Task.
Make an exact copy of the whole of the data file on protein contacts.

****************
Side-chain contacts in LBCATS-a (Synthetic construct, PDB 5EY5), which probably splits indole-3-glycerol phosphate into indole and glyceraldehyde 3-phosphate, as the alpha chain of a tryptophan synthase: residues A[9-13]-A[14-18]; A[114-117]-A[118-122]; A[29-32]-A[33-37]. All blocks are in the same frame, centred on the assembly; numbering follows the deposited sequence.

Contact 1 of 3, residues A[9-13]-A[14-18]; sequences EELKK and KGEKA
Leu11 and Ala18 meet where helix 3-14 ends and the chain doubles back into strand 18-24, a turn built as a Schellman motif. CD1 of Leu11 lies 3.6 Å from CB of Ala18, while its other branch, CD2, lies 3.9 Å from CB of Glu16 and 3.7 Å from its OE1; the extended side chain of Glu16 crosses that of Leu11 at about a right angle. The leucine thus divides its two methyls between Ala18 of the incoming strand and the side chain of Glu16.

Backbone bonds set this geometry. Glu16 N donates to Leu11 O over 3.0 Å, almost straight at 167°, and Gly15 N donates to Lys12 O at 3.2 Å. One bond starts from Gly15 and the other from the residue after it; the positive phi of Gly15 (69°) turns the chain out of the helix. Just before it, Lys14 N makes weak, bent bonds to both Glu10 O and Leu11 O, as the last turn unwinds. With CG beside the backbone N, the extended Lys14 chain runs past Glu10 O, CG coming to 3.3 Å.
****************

Side-chain contacts in LBCATS-a (Synthetic construct, PDB 5EY5), which probably splits indole-3-glycerol phosphate into indole and glyceraldehyde 3-phosphate, as the alpha chain of a tryptophan synthase: residues A[9-13]-A[14-18]; A[114-117]-A[118-122]; A[29-32]-A[33-37]. All blocks are in the same frame, centred on the assembly; numbering follows the deposited sequence.

Contact 1 of 3, residues A[9-13]-A[14-18]; sequences EELKK and KGEKA
Leu11 and Ala18 meet where helix 3-14 ends and the chain doubles back into strand 18-24, a turn built as a Schellman motif. CD1 of Leu11 lies 3.6 Å from CB of Ala18, while its other branch, CD2, lies 3.9 Å from CB of Glu16 and 3.7 Å from its OE1; the extended side chain of Glu16 crosses that of Leu11 at about a right angle. The leucine thus divides its two methyls between Ala18 of the incoming strand and the side chain of Glu16.

Backbone bonds set this geometry. Glu16 N donates to Leu11 O over 3.0 Å, almost straight at 167°, and Gly15 N donates to Lys12 O at 3.2 Å. One bond starts from Gly15 and the other from the residue after it; the positive phi of Gly15 (69°) turns the chain out of the helix. Just before it, Lys14 N makes weak, bent bonds to both Glu10 O and Leu11 O, as the last turn unwinds. With CG beside the backbone N, the extended Lys14 chain runs past Glu10 O, CG coming to 3.3 Å.